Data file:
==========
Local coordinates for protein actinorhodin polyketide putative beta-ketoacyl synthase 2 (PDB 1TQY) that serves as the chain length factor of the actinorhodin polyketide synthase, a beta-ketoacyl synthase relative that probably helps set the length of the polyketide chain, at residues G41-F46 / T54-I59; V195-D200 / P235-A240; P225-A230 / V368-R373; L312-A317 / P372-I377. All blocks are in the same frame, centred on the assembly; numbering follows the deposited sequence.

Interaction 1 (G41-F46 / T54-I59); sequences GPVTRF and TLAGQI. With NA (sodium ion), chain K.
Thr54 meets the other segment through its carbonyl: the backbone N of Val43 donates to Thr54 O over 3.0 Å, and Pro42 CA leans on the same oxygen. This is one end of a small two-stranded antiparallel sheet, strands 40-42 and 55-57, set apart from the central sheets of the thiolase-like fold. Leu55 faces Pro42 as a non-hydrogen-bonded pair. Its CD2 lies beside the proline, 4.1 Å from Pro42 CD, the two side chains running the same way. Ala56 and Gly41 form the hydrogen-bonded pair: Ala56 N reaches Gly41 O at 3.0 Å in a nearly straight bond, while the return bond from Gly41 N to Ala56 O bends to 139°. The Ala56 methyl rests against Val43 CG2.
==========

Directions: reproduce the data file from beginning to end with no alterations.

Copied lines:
Local coordinates for protein actinorhodin polyketide putative beta-ketoacyl synthase 2 (PDB 1TQY) that serves as the chain length factor of the actinorhodin polyketide synthase, a beta-ketoacyl synthase relative that probably helps set the length of the polyketide chain, at residues G41-F46 / T54-I59; V195-D200 / P235-A240; P225-A230 / V368-R373; L312-A317 / P372-I377. All blocks are in the same frame, centred on the assembly; numbering follows the deposited sequence.

Interaction 1 (G41-F46 / T54-I59); sequences GPVTRF and TLAGQI. With NA (sodium ion), chain K.
Thr54 meets the other segment through its carbonyl: the backbone N of Val43 donates to Thr54 O over 3.0 Å, and Pro42 CA leans on the same oxygen. This is one end of a small two-stranded antiparallel sheet, strands 40-42 and 55-57, set apart from the central sheets of the thiolase-like fold. Leu55 faces Pro42 as a non-hydrogen-bonded pair. Its CD2 lies beside the proline, 4.1 Å from Pro42 CD, the two side chains running the same way. Ala56 and Gly41 form the hydrogen-bonded pair: Ala56 N reaches Gly41 O at 3.0 Å in a nearly straight bond, while the return bond from Gly41 N to Ala56 O bends to 139°. The Ala56 methyl rests against Val43 CG2.